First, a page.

Honestly, I’m not sure I have a good answer to any of those questions, as my previous feelings appear more and more ridiculous the further away I get from them. In fact, for me the real success of Anderson’s films lies just as much in the writing as the directing. Take, for instance, The Grand Budapest Hotel, which will almost certainly be in the running for my favorite film of the year. It is an impeccably scripted piece of work that fills a wholly original universe with fully realized characters and a wonderful story in just 99 minutes. At his best, Anderson is as efficient a storyteller as we have working today. With the exception of The Life Aquatic, nearly all of his films are around 90-100 minutes long. I’m not too much of a stickler when it comes to running time, but it’s pretty remarkable that Anderson is able to accomplish in 100 minutes what many filmmakers can’t in movies nearly twice as long. In The Grand Budapest Hotel, not a line of dialogue is wasted.
What connects most people to Anderson’s work is, of course, the deep reservoir of emotion and melancholy that lies beneath the energetically quirky surface. The Grand Budapest Hotel may be one of his most impressive accomplishments in that respect. Here is a film that gleefully charges through its central adventure, and only at the end do you realize how painfully sad Anderson’s universe actually is. Gustave, Ralph Fiennes’ protagonist, is pretty obviously an Anderson surrogate, whether the director intended it or not. He is presented as a perfectionist, obsessed with decorum and making the eponymous hotel as great as it could possibly be. However, he is a rarity in a world that is slowly being infested by violent and vulgar men, and eventually he isn’t able to protect himself—even in the perfect little bubble he had so carefully created.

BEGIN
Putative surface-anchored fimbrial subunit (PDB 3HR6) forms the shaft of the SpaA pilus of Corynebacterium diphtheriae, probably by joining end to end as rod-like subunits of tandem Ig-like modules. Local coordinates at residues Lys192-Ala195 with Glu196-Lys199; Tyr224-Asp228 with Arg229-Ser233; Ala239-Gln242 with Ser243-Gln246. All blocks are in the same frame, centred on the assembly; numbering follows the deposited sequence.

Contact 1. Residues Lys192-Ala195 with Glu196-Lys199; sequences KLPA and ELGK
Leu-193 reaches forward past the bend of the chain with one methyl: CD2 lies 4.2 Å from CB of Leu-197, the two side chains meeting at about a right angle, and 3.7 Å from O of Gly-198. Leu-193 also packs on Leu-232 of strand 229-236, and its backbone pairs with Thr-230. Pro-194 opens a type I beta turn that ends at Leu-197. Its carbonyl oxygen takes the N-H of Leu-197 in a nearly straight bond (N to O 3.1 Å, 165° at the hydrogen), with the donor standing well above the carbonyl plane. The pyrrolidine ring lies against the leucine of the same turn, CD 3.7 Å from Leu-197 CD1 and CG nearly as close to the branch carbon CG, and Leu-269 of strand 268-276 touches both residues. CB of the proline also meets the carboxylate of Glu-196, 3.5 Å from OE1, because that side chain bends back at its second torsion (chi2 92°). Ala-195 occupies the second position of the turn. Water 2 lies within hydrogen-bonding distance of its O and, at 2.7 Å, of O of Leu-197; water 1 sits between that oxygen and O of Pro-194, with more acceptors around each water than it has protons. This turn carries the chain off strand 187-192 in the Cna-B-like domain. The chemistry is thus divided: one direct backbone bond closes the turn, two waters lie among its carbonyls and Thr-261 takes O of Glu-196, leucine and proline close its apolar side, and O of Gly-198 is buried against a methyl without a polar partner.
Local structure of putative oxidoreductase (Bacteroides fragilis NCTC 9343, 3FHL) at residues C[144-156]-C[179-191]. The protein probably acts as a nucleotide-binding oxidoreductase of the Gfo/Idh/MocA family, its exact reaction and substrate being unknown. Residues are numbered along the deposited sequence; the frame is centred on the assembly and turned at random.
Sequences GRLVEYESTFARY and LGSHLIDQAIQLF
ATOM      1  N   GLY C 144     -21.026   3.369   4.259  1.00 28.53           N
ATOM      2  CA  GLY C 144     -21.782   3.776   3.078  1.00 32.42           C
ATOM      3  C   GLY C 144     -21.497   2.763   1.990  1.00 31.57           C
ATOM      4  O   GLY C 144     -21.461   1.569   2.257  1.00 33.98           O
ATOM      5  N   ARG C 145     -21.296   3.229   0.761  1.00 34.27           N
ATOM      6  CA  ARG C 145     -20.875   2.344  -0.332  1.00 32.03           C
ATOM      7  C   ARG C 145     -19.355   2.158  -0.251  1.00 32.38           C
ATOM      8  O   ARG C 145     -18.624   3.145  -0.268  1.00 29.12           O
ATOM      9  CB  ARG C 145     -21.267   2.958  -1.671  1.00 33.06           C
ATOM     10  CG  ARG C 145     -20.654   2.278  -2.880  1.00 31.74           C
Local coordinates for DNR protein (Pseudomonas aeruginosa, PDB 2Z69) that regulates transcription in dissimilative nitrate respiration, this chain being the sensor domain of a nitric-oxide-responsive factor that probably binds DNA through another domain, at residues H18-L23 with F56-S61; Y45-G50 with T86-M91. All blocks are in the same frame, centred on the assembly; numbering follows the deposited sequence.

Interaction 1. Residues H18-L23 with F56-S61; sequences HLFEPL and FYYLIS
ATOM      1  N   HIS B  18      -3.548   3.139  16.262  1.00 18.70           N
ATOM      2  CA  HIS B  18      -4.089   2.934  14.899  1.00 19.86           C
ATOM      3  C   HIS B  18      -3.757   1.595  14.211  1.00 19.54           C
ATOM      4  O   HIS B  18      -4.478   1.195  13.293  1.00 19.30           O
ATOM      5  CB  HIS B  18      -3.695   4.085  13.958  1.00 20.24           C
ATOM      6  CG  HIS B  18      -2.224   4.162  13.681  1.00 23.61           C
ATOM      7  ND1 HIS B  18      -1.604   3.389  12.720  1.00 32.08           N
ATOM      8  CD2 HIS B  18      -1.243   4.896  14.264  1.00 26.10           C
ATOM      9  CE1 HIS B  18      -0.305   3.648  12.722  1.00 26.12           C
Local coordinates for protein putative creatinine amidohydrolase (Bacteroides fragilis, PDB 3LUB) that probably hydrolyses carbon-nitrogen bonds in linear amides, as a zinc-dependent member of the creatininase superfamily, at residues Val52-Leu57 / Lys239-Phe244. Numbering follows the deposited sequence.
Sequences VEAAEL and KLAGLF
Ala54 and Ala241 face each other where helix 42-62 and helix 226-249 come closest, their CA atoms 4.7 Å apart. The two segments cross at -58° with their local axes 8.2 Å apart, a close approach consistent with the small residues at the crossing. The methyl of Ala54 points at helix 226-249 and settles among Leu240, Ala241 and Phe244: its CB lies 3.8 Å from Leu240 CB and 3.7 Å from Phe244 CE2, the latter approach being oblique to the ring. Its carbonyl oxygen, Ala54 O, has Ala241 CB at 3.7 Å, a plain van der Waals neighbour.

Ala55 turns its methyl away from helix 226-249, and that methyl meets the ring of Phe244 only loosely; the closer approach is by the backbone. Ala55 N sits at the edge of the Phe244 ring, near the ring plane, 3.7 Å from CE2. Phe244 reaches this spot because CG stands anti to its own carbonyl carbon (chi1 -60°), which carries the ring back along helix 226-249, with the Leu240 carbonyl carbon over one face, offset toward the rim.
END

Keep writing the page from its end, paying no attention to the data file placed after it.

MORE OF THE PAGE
The ultimate fate of Gustave has little in common with Anderson, since this director has been able to ride his signature style to great success. In fact, he’s been able to break through without once backing away from his quirks. If anything, Anderson has only journeyed deeper into the rabbit hole that is his mind, and it’s resulted in two of the best films of his career. And most importantly, of course, he has been able to win me over in the process. (Congrats, Wes. You may retire now.) I’m sure there are people out there who will never buy into what Anderson is selling, but this is a mentality I’m not sure I understand anymore. The more I looked in to what makes his work tick, the more I realized that his style could not be less of an affectation. It’s all a crucial part of his cinematic point of view, and it’s a point of view nobody else has in the industry today. Which sounds like more fun to you: embracing this distinctiveness, or dismissing it?
* I started a post on this “trilogy” of films a while back, but it was interrupted due to sudden employment. My intent is to return to it as soon as the inspiration strikes me again.
2 thoughts on “How I learned to stop worrying and love Wes Anderson”
Pingback: The 2014 Halftime Report | The Screen Addict
This was a lovely bblog post